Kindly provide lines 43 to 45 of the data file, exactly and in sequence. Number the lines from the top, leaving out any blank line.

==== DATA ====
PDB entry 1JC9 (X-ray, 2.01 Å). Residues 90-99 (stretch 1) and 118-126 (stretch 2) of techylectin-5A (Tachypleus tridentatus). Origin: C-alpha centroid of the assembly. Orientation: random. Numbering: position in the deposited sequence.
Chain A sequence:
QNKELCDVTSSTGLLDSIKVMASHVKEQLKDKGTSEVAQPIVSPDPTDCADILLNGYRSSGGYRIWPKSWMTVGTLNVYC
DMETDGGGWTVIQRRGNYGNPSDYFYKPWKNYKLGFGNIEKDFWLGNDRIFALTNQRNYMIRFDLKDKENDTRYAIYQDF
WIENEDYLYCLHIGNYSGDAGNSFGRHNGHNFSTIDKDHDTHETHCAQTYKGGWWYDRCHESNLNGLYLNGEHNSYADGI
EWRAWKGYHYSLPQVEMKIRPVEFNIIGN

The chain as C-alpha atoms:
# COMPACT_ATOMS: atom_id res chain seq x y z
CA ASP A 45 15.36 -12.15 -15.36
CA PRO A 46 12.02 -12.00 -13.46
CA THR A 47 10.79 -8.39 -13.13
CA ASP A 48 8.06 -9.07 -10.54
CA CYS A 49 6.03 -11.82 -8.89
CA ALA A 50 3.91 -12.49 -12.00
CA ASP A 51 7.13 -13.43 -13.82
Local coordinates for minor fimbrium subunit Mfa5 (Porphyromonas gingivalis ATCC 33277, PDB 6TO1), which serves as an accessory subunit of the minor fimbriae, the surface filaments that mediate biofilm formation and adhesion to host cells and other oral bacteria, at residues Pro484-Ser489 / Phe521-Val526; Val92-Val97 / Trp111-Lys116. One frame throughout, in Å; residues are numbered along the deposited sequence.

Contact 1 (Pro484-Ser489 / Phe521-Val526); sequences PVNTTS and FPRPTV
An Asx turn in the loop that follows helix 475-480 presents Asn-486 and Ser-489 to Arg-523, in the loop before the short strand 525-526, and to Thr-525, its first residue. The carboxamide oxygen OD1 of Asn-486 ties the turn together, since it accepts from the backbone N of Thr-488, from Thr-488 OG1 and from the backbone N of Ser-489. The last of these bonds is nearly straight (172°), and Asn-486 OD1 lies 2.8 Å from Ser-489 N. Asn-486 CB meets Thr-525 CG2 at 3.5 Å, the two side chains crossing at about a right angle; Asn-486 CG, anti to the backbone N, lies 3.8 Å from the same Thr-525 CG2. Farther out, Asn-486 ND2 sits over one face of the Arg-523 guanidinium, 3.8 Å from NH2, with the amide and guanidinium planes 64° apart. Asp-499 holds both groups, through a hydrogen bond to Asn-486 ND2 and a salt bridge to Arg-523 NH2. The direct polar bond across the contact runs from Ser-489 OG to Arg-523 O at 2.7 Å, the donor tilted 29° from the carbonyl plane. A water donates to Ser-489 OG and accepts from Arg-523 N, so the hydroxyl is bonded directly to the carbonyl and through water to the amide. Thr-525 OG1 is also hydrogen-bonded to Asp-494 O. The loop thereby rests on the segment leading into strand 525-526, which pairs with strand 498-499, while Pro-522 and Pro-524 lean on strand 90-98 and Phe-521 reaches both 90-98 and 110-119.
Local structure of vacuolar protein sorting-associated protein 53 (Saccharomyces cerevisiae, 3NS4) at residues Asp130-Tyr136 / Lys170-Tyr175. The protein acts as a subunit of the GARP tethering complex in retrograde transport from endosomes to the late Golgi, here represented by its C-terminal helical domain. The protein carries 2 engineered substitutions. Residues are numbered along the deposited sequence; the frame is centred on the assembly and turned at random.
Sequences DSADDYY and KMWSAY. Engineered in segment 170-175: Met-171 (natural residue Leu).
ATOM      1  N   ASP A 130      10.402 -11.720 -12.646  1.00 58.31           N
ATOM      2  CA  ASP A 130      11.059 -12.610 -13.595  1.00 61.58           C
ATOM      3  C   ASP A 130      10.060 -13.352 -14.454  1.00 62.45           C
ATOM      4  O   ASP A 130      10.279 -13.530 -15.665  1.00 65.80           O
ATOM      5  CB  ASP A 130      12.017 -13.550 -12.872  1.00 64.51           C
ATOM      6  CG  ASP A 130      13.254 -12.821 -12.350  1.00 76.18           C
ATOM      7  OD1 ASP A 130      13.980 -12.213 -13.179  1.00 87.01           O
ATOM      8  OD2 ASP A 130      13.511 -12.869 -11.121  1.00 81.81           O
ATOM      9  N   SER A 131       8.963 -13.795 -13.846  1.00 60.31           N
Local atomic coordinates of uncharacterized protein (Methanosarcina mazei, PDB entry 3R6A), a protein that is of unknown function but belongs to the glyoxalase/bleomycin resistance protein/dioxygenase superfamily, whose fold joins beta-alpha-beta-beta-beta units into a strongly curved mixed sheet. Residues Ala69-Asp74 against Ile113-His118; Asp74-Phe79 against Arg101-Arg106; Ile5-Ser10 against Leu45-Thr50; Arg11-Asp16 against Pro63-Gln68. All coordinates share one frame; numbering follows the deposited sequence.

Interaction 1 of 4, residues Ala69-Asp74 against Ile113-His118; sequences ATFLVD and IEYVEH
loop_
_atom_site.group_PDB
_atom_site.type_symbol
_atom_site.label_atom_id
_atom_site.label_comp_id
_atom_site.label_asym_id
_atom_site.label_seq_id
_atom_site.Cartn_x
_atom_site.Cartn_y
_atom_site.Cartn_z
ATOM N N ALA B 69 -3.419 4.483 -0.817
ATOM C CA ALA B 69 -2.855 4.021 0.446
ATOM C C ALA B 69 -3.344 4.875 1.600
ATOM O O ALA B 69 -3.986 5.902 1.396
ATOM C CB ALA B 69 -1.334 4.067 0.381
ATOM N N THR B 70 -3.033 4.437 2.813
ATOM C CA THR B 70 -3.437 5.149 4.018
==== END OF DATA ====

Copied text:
ATOM C CA ALA B 69 -2.855 4.021 0.446
ATOM C C ALA B 69 -3.344 4.875 1.600
ATOM O O ALA B 69 -3.986 5.902 1.396